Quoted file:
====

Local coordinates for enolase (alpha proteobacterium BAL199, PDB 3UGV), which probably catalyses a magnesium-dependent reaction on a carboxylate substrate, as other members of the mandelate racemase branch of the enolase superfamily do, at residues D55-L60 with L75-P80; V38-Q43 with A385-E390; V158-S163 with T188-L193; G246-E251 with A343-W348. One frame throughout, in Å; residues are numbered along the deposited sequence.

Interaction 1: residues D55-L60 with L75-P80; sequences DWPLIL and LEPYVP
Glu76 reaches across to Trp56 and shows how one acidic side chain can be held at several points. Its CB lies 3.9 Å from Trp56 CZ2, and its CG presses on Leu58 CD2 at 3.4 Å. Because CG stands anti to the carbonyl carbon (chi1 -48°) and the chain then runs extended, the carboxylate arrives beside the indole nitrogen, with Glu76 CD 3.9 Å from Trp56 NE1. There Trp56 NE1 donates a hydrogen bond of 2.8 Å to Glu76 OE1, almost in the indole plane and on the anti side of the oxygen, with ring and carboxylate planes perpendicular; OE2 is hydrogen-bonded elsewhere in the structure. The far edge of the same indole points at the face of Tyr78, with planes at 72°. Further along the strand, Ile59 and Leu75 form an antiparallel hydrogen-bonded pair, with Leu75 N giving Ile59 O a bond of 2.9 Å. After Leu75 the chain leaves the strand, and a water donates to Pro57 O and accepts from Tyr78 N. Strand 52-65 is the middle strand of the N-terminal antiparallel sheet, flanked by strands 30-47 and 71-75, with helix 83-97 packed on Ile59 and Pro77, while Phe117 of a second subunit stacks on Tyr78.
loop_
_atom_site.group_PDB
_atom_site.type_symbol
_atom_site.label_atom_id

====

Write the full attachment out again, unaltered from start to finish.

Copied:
Local coordinates for enolase (alpha proteobacterium BAL199, PDB 3UGV), which probably catalyses a magnesium-dependent reaction on a carboxylate substrate, as other members of the mandelate racemase branch of the enolase superfamily do, at residues D55-L60 with L75-P80; V38-Q43 with A385-E390; V158-S163 with T188-L193; G246-E251 with A343-W348. One frame throughout, in Å; residues are numbered along the deposited sequence.

Interaction 1: residues D55-L60 with L75-P80; sequences DWPLIL and LEPYVP
Glu76 reaches across to Trp56 and shows how one acidic side chain can be held at several points. Its CB lies 3.9 Å from Trp56 CZ2, and its CG presses on Leu58 CD2 at 3.4 Å. Because CG stands anti to the carbonyl carbon (chi1 -48°) and the chain then runs extended, the carboxylate arrives beside the indole nitrogen, with Glu76 CD 3.9 Å from Trp56 NE1. There Trp56 NE1 donates a hydrogen bond of 2.8 Å to Glu76 OE1, almost in the indole plane and on the anti side of the oxygen, with ring and carboxylate planes perpendicular; OE2 is hydrogen-bonded elsewhere in the structure. The far edge of the same indole points at the face of Tyr78, with planes at 72°. Further along the strand, Ile59 and Leu75 form an antiparallel hydrogen-bonded pair, with Leu75 N giving Ile59 O a bond of 2.9 Å. After Leu75 the chain leaves the strand, and a water donates to Pro57 O and accepts from Tyr78 N. Strand 52-65 is the middle strand of the N-terminal antiparallel sheet, flanked by strands 30-47 and 71-75, with helix 83-97 packed on Ile59 and Pro77, while Phe117 of a second subunit stacks on Tyr78.
loop_
_atom_site.group_PDB
_atom_site.type_symbol
_atom_site.label_atom_id